The World Bank on Wednesday announced it will loan Colombia $200 million in recognition of good fiscal management.
The World Bank Board of Directors approved a loan of $200 million to consolidate economic recovery and fiscal sustainability in Colombia. This marks the second of two loans designed to support the new budget program put forth by Colombian President Juan Manuel Santos.
According to a World Bank press release, the money will strengthen the government’s ability to better implement social programs that protect the most vulnerable in times of economic uncertainty.
“This transaction is a further step in the relationship between Colombia and the World Bank [that has been growing] for years and now [is] aimed to achieve progress on fiscal consolidation and modernization of the state in areas vital for development,” said Colombia’s Minister of Finance, Mauricio Cardenas.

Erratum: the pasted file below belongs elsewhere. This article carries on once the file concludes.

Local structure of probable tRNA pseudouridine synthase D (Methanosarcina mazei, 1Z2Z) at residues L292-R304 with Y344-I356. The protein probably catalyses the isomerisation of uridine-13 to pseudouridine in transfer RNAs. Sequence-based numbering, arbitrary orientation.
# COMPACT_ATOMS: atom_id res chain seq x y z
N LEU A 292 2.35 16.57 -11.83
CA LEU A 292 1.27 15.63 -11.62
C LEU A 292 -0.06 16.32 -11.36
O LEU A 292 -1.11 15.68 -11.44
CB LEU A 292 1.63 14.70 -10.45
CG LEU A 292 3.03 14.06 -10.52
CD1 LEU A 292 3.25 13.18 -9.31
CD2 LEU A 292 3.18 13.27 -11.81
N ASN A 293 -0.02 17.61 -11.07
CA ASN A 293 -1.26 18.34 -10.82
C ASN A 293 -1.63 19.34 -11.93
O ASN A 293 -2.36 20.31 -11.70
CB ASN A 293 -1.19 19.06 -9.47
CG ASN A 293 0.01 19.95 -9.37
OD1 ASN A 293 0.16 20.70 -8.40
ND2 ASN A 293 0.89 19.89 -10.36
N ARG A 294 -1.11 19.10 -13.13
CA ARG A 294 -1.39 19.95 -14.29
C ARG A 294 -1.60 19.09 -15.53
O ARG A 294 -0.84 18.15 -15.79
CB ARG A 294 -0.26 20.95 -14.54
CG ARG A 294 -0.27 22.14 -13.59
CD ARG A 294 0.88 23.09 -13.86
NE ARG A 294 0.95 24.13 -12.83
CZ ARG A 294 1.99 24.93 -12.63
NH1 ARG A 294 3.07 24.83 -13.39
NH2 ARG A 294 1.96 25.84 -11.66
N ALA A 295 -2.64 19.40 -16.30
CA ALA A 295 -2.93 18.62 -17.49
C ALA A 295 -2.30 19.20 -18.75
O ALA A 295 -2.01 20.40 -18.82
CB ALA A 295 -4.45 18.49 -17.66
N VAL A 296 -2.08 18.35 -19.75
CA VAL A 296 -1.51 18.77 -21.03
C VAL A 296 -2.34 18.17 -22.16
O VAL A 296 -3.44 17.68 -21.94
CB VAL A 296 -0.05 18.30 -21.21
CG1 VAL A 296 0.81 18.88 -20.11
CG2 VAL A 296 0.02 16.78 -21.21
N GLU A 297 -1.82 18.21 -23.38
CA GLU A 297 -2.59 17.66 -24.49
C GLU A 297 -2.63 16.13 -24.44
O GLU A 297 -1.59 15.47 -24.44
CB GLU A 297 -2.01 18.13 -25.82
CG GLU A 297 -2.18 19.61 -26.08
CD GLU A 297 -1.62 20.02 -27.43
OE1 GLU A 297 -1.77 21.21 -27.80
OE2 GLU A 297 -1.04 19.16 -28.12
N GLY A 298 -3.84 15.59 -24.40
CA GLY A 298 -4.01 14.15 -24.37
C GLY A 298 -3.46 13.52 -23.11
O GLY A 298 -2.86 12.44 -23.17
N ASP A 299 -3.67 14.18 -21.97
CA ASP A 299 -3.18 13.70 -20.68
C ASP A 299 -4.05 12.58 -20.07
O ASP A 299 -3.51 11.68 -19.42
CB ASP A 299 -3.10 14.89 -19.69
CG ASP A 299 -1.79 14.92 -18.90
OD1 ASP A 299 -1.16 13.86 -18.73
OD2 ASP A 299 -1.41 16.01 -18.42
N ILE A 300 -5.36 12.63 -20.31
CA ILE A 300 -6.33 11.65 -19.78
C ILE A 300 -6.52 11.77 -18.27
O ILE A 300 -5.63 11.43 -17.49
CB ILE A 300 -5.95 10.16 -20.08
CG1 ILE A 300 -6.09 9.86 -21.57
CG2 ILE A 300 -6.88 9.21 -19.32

According to the World Bank, the $200 million will go towards bolstering Colombia’s healthcare system, reducing vulnerability from natural disasters and supporting the Santos administration’s overhaul of the country’s convoluted tax system.
“We welcome the continuing efforts of Colombia to consolidate better fiscal management. Healthy finances with good tax and pension systems are fundamental to the development of any country,” said Gloria M. Grandolini, the World Bank Director for Mexico and Colombia.
The proposed tax reforms are expected to reduce Colombia’s structural fiscal deficit by 0.5% of GDP from 2011 to 2013. It is also expected to improve and expand healthcare coverage and increase the amount of insured agricultural lots.
This massive loan is part of the broader “Country Partnership Strategy” where the World Bank provides not just financial support but also gives explicit economic and governmental advice.
The Ministry of Finance and the National Planning Department will be responsible for allocating the $200 million over an 18-year period.